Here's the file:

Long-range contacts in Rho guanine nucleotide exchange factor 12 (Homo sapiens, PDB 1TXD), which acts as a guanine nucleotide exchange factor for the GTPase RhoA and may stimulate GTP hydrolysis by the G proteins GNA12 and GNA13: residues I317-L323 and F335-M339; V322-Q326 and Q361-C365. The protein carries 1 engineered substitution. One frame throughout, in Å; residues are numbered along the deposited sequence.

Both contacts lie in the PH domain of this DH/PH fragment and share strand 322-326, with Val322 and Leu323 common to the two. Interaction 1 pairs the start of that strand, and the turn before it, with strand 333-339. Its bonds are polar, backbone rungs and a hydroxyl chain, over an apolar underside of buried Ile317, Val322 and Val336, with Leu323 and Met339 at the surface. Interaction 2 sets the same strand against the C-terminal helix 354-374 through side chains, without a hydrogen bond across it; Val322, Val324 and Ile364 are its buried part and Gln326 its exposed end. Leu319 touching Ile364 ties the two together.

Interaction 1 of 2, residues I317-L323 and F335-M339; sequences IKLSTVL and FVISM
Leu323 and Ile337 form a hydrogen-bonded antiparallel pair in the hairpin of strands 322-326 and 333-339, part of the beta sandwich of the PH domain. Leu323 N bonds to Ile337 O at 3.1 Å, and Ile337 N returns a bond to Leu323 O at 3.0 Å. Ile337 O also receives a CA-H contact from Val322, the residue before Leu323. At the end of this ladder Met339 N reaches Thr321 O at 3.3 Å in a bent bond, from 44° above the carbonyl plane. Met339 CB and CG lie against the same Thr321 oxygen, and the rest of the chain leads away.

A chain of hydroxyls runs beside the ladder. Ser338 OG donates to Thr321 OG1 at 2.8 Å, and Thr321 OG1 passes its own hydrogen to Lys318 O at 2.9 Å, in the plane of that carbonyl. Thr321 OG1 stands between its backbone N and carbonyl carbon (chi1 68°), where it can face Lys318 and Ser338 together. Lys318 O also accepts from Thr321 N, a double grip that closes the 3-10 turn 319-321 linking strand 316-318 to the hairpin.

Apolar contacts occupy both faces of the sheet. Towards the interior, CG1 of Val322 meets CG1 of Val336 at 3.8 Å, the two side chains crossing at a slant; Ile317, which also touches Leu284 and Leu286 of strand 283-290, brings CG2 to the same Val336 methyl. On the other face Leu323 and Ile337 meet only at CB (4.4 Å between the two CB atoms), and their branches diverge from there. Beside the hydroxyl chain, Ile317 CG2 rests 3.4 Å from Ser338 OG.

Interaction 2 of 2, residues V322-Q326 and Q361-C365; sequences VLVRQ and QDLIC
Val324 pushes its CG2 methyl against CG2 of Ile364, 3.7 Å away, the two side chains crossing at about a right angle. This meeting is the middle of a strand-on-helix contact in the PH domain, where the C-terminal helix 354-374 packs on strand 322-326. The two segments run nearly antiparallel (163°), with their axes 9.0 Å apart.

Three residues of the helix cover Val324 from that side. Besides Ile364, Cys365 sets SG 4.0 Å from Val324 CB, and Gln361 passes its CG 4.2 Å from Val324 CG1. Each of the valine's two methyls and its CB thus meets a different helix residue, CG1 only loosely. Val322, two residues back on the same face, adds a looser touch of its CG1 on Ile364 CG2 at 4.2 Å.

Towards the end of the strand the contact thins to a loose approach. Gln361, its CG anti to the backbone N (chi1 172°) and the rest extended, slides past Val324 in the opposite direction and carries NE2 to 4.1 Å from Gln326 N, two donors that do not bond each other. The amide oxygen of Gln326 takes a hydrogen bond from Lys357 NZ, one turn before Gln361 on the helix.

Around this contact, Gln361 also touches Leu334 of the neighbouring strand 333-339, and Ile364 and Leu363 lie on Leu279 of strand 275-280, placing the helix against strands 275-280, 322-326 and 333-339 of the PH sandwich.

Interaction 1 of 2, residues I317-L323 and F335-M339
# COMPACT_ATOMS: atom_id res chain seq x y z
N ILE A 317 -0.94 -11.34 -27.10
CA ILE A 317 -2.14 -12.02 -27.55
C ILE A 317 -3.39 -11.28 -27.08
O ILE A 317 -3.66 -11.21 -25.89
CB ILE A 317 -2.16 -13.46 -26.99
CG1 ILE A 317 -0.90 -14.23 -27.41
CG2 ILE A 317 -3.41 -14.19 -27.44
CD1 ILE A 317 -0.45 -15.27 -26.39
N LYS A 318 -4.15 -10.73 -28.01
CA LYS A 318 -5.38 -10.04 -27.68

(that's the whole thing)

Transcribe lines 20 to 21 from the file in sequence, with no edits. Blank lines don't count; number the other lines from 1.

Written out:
CG2 ILE A 317 -3.41 -14.19 -27.44
CD1 ILE A 317 -0.45 -15.27 -26.39